Could COVID-19 change our mental health services for the better?
9 July 2021
With the increase in mental health problems brought on by the pandemic, we now have the opportunity to create lasting change.
The COVID-19 pandemic has frequently been referred to as a mental health crisis. Since the pandemic began, millions of people around the world have experienced difficulties with their mental health or have seen a loved one struggle. The pandemic has exacerbated mental health-related symptoms and disproportionately affected some groups of people, shining a light on the increasing need for action in the face of this significant health burden. We are, however, already starting to see positive initiatives around mental health which have arisen out of the crisis caused by COVID-19.
How has the COVID-19 pandemic affected our mental health and mental health services?
To give some background, we must first acknowledge the devastating impact of the pandemic on people’s mental health. As COVID-19 spread throughout the world and countries began locking down in early 2020, with it came huge uncertainty and stress about the future. In the UK, for example, around one in five (21%) adults experienced some form of depression in early 2021, an increase compared with November 2020 (19%) and double the levels reported before the pandemic (10%). Researchers in the US found that the percentage of adults with recent symptoms of anxiety or depressive disorder increased during the pandemic from around 36% to 42%. On a global scale, levels of depression and anxiety grew between three to four times during the first half of 2020, compared with previous years.
Another worrying trend is the feeling of languishing, a sense of stagnation and emptiness that is predicted to be a dominant emotion in 2021.
This decline in mental health has only been exacerbated by the fact that, as demand for mental health services has been increasing, services have been debilitated by COVID-19. According to a WHO survey of 130 countries, the pandemic has disrupted or halted critical mental health services in almost all of them.
According to a WHO survey of 130 countries, the pandemic has disrupted or halted critical mental health services in almost all of them.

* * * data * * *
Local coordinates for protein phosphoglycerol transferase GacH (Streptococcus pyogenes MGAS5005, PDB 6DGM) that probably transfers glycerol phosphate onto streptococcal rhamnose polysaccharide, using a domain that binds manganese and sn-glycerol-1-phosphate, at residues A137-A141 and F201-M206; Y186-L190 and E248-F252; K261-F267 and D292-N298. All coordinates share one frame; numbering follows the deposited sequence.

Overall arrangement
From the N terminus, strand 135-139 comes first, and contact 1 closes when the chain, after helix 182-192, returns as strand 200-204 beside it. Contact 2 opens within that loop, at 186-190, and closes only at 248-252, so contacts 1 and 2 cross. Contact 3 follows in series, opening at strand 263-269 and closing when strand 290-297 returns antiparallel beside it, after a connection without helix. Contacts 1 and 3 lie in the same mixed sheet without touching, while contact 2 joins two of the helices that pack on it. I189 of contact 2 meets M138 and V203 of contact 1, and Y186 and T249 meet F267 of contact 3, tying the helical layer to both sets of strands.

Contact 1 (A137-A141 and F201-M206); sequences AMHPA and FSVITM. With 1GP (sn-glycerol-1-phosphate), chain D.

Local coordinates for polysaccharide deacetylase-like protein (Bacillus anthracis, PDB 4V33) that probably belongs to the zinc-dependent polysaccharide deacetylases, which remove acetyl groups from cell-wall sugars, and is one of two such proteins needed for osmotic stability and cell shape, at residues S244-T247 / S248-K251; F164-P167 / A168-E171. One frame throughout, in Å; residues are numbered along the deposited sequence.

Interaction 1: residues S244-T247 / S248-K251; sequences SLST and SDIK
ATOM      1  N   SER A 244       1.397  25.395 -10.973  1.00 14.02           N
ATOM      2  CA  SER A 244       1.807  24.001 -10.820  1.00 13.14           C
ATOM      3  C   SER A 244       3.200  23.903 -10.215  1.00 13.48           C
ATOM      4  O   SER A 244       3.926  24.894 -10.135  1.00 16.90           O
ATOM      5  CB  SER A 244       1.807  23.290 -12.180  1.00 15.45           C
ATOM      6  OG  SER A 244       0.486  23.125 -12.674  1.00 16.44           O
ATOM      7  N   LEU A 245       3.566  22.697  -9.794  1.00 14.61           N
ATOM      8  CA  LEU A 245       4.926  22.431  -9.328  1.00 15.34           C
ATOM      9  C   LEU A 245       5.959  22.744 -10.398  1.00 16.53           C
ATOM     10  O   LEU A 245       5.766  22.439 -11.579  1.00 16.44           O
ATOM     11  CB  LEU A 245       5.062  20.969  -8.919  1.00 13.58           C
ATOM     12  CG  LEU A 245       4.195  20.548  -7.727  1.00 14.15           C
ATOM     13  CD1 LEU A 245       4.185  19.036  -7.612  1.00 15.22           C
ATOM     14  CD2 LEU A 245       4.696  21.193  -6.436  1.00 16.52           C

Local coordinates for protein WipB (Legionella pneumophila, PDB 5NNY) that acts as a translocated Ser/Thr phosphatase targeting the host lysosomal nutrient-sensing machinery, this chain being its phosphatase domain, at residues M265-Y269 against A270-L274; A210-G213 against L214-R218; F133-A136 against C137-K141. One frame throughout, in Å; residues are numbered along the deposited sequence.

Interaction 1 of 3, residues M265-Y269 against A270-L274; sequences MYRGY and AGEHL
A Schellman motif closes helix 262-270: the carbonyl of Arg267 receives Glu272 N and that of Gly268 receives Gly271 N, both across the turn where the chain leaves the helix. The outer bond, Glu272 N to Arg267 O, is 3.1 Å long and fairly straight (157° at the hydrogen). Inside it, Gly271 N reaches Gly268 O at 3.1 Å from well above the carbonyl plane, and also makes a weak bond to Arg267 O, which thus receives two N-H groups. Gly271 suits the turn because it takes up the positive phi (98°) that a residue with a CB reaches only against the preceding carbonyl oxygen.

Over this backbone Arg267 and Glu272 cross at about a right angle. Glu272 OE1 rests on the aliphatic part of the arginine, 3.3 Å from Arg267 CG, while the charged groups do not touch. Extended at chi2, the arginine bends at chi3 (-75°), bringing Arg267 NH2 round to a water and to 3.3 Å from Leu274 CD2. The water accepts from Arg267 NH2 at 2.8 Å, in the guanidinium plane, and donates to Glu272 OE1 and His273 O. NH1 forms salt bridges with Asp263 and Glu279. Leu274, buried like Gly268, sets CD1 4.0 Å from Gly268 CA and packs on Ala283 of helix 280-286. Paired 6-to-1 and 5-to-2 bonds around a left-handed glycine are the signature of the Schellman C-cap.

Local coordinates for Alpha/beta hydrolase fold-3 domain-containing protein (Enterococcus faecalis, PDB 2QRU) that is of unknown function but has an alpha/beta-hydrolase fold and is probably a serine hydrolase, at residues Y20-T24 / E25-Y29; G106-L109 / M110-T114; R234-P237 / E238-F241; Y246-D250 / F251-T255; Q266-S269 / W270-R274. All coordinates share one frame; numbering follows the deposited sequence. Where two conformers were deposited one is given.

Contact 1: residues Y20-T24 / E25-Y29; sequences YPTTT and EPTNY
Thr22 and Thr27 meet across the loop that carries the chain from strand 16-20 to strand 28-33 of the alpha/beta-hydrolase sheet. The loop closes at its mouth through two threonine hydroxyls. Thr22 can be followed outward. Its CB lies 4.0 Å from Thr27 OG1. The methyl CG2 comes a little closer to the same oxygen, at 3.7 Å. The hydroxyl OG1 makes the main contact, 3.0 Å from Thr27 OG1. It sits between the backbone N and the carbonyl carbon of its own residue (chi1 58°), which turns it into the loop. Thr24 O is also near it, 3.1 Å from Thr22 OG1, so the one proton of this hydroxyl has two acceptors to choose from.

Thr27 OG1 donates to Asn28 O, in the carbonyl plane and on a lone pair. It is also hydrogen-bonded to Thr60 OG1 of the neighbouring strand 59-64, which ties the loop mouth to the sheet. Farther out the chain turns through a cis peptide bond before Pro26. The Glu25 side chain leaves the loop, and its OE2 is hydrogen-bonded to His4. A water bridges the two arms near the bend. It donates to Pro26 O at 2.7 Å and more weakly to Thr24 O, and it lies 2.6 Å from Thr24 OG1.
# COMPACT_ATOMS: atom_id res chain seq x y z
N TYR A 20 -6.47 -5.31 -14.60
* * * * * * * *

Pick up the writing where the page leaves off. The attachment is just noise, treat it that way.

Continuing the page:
COVID-19 could widen mental health inequalities
While many of us have felt the impact of COVID-19, certain groups have been disproportionately affected. Several studies have found that women, young adults, people living with disabilities or previous mental health conditions and people in lower socioeconomic groups have been hit the hardest, with many vulnerable groups less able to access vital mental health services. In the US, two thirds of 18- to 24-year-olds reported an anxiety or depressive disorder during the pandemic; the same study found that people of colour and unpaid carers were disproportionately affected by the pandemic. The emerging evidence exposes the extent to which existing inequalities in mental health are at risk of widening as a result of the pandemic.
What are the innovative solutions to the mental health crisis caused by the COVID-19 pandemic?
With such a challenge facing us, it is encouraging to see that countries around the world have begun to introduce initiatives to support people’s mental health. For example, the huge changes to the way we work – whether it’s working from home, returning to a busy office, or job uncertainty – are starting to be addressed by companies introducing hybrid models to allow more flexibility for employees. Allowing flexibility in this way moving forward may benefit those with mental health conditions who do not work well under traditional working hours and prefer their own routine, and can also be valuable for employees with children or caring arrangements who may be having difficulties balancing this with their work.
With such a challenge facing us, it is encouraging to see that countries around the world have begun to introduce initiatives to support people’s mental health.
Much like virtual GP appointments, digital innovations in psychiatry are increasing access to services when face-to-face appointments are harder to obtain. Such virtual therapy sessions may widen access to services compared with before the pandemic.
Another promising development is the growing popularity of social prescribing. This is a model that enables healthcare professionals, such as GPs and nurses, to refer people to non-clinical services for their health and wellbeing. This includes connecting with a link worker and community activities, for instance participating in gardening or social clubs. Social prescribing may allow people struggling with their mental health to access local services that they may not otherwise have found. The Welsh government sees social prescribing as a priority post-pandemic.
Maintaining our focus on mental health post-pandemic
Mental health needs to remain a priority in post-pandemic world. Although there is far to go, by continuing to implement innovative solutions to aid our mental health, whether it’s in our healthcare services or our lifestyle, we can maintain a focus on mental health that perhaps was not there before.